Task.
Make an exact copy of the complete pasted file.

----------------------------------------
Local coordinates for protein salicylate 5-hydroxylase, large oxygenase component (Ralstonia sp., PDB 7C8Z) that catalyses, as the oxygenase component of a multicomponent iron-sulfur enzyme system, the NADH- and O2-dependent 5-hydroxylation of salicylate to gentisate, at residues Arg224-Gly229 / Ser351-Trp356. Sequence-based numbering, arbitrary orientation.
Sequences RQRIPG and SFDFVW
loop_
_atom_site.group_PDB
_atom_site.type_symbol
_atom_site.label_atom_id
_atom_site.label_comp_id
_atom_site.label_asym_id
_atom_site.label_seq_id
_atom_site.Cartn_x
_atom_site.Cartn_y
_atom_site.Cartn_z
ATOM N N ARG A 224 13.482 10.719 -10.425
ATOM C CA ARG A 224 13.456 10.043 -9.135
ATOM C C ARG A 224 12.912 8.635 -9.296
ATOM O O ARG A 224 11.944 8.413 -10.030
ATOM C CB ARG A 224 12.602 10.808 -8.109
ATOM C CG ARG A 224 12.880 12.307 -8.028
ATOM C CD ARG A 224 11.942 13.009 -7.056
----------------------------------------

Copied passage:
Local coordinates for protein salicylate 5-hydroxylase, large oxygenase component (Ralstonia sp., PDB 7C8Z) that catalyses, as the oxygenase component of a multicomponent iron-sulfur enzyme system, the NADH- and O2-dependent 5-hydroxylation of salicylate to gentisate, at residues Arg224-Gly229 / Ser351-Trp356. Sequence-based numbering, arbitrary orientation.
Sequences RQRIPG and SFDFVW
loop_
_atom_site.group_PDB
_atom_site.type_symbol
_atom_site.label_atom_id
_atom_site.label_comp_id
_atom_site.label_asym_id
_atom_site.label_seq_id
_atom_site.Cartn_x
_atom_site.Cartn_y
_atom_site.Cartn_z
ATOM N N ARG A 224 13.482 10.719 -10.425
ATOM C CA ARG A 224 13.456 10.043 -9.135
ATOM C C ARG A 224 12.912 8.635 -9.296
ATOM O O ARG A 224 11.944 8.413 -10.030
ATOM C CB ARG A 224 12.602 10.808 -8.109
ATOM C CG ARG A 224 12.880 12.307 -8.028
ATOM C CD ARG A 224 11.942 13.009 -7.056